Pük, Memory

Why I Learned a Universal Language No One Speaks

Even if this had been feasible, Schleyer would probably have been unwilling to give up the umlaut. Without it, he felt, a language would be incomplete, "like a coloured picture without violet, brown, grey or rose." When you think about the hand-painted photographs of the 1880s, which had scarcely any colors but brown, gray, and a lurid dark red, you realize that, for Schleyer, the umlaut was life itself, or at least as close as you could come to it in the late 19th century.


Translate the following into Volapük:

He received a communication from God, instructing him to make a new language that everyone could speak.
illustration by Charlene Potts
He received a communication from God, instructing him to make a new language that everyone could speak.

1. The scholars are in the garden and have the man's dogs.
2. His bosom-friend is a good man, but he has certainly not invented the gunpowder.
3. Egypt, as Herodotus said, was the country of the Egyptians.
4. O mother, the men are bad! They have knives and books also.

These exercises appear in Klas Linderfelt's Volapük, published in Milwaukee in 1888. A contemporary reviewer noted that Linderfelt "seems imperfectly acquainted with English." I prefer to think that he was demonstrating the difficulty of international communication, or the accidental beauty of sentences written in a language that is not your own.

The Tower of Babel

The Third Volapük International Congress was held in Paris. The Eiffel Tower had just opened, part of the Exposition of 1889; thousands of visitors gawked at the elevators, the ironwork, the view from the top, and, far below, the new electric street lamps on the Champs-Élysées. Things that had seemed impossible 50 years ago were now on sale at reduced prices, and the wonders promised never to end. In this giddy spirit the delegates—speaking to one another entirely in Volapük, remember—voted to establish an International Academy to govern the language's future. They elected a French-speaking Dutchman, Auguste Kerckhoffs, as the academy's president. Lifom-ös Volapük! they cried. They couldn't know that they had gone too far, or that their language would soon fall apart.

Kerckhoffs was the author of a popular Volapük grammar (as well as a study of monumental art and a history of military cryptography, among other works). He believed that Volapük was too complicated—not unreasonably, given that, by combining prefixes and suffixes, you could make as many as 504,440 forms from a single verb. Kerckhoffs proposed reducing the number of noun cases and verb tenses, which would have simplified things considerably. But Father Schleyer would not allow anyone to change the language he had created at God's behest. He demanded the right to veto the academy's decisions; Kerckhoffs refused, and they fought for control of the language until Kerckhoffs resigned from the academy in 1891. Schleyer, meanwhile, had decided that no one but him should have any say in Volapük at all; he formed his own academy, composed entirely of people who agreed with him.

The Volapükists didn't know whom to support. Some local societies sided with Schleyer, others with Kerckhoffs. Worse, now that Kerckhoffs had pointed out a few of Volapük's flaws, everyone wanted to tinker with the language. Because Schleyer retained absolute control over Volapük, their only recourse was to invent languages of their own. Dialects multiplied: The years 1893-1907 saw the emergence of Dil, Veltparl, Dilpok, Idiom neutral, Lingua european, and Idiom neutral reformed, all of them derived from Volapük. It was the Tower of Babel all over again, only this time the humans managed to confound their tongues without supernatural help. The story of Volapük's disintegration makes you wonder whether the evolution of language was nothing but a series of spats between people too proud to compromise. One hominid wants to call fire fuhand the other wants to call it ig; they go their separate ways, and a few thousand years later they have become Germans and Romans, and they're still bickering.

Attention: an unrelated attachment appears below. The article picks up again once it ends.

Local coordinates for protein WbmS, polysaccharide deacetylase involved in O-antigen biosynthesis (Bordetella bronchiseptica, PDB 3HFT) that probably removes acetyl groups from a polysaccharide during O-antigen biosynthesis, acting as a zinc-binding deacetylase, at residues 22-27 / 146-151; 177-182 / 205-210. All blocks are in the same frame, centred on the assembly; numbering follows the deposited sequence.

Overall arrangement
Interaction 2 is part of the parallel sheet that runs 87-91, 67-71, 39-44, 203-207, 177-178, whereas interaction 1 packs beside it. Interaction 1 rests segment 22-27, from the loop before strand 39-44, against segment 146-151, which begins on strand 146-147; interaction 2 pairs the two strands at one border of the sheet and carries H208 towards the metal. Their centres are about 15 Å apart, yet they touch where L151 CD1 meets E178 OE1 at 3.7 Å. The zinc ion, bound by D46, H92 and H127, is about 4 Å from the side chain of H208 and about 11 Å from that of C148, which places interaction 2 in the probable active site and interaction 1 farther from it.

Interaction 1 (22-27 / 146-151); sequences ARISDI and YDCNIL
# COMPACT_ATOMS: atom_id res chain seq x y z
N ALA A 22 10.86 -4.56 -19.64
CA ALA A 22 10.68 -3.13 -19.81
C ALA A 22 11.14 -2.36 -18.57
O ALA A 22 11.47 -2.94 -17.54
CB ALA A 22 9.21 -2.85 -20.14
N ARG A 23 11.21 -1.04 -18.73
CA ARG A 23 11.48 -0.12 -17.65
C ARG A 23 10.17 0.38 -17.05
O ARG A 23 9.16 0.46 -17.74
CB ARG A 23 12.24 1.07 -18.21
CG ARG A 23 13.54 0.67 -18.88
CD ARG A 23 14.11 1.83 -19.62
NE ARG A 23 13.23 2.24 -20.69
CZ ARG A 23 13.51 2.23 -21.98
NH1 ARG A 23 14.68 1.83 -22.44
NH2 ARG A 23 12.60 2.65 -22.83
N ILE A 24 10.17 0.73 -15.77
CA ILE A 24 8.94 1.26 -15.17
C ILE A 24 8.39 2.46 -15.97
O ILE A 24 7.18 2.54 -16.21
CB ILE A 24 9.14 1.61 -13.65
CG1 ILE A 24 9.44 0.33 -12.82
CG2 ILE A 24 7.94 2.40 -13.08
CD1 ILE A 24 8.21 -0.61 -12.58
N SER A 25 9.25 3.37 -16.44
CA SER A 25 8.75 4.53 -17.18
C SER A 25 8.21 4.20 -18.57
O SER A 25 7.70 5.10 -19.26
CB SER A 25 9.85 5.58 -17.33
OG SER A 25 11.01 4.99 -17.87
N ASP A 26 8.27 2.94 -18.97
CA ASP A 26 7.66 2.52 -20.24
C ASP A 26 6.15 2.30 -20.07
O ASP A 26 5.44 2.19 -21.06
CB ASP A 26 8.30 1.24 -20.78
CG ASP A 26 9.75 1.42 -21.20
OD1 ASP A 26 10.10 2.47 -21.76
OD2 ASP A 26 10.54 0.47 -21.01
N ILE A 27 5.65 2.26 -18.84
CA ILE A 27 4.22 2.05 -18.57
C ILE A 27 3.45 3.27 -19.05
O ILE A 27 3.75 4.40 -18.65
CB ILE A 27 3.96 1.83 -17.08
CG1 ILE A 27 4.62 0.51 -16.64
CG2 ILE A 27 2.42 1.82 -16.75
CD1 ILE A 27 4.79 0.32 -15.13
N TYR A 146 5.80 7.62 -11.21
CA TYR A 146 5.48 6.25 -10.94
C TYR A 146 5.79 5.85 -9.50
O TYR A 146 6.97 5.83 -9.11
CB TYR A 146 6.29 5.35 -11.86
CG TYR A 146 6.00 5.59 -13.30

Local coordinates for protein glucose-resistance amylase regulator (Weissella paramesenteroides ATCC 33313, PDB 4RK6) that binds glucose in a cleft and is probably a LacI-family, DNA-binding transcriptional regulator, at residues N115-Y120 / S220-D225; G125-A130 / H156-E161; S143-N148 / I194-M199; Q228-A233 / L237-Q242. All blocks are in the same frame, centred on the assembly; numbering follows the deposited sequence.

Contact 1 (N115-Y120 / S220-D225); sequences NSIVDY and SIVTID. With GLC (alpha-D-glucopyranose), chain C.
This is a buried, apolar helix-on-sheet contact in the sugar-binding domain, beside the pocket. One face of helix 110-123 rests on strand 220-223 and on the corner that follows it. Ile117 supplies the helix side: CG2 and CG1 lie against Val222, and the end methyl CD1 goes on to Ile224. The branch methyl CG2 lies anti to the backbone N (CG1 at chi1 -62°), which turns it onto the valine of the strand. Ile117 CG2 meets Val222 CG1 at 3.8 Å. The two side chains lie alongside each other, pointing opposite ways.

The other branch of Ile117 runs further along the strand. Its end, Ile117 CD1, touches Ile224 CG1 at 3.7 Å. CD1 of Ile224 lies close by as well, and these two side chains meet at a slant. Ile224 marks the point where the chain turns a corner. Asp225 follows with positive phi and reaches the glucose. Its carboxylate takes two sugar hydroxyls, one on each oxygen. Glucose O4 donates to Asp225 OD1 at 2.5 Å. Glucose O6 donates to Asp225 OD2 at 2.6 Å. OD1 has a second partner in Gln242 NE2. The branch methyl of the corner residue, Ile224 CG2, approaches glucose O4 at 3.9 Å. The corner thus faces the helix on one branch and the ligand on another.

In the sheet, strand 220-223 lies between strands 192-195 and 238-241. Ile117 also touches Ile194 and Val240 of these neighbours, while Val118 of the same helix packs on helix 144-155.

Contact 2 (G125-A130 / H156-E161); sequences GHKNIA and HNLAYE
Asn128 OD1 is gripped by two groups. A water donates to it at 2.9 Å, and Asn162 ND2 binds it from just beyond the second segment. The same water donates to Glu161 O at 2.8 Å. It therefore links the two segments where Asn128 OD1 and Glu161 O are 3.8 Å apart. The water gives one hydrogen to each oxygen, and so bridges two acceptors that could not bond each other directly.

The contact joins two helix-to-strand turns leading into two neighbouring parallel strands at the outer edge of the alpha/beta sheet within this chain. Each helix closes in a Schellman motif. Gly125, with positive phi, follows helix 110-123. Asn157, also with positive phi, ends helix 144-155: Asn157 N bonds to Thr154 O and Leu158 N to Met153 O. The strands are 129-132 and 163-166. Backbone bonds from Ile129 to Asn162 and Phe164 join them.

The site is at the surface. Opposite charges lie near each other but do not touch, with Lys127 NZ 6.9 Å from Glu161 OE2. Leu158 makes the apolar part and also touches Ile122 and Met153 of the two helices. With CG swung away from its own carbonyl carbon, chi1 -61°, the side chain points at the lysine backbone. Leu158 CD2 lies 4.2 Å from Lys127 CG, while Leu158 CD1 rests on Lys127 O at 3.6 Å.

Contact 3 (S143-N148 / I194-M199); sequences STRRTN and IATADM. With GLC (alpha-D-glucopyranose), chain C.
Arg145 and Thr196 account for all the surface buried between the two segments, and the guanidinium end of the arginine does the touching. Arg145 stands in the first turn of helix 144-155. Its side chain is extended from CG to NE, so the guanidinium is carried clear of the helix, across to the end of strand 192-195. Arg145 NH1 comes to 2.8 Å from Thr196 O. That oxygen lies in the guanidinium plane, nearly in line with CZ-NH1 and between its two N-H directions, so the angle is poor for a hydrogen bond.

The Cifal

I am speaking with Brian Bishop, the Cifal or Supreme Boss of the international Volapük movement. He is on his way to a conference of Latin speakers. For a week, educated Europeans will greet each other, Quis agis hodie, how's it going today? They will ask after the wives (uxores) and the kids (filii). If the world is going to speak one language, Bishop believes, then why not Latin, which already has a literature, and doesn't belong to anyone? People might as well speak Latin; they certainly won't speak Volapük.

Johann Martin Schleyer lived until 1912 (although American newspapers, sensing perhaps a disturbance in the Volapük community, printed his obituary in 1888). By the time he died, almost everyone had forgotten his language. Some former Volapükists clung to their splinter tongues; many more rallied to a new universal language, easier to learn and pronounce, called Esperanto. Volapük, what was left of it, was reformed in the 1920s by a Dutchman named Arie de Jong, who reintroduced the letter r—noting, with a certain wisdom, that the Japanese had trouble with all those ls. It was taught in Germany and the Netherlands until the 1930s, when it was banned by the Nazis, who wanted the world to speak German; Volapük went underground and resurfaced after the war.

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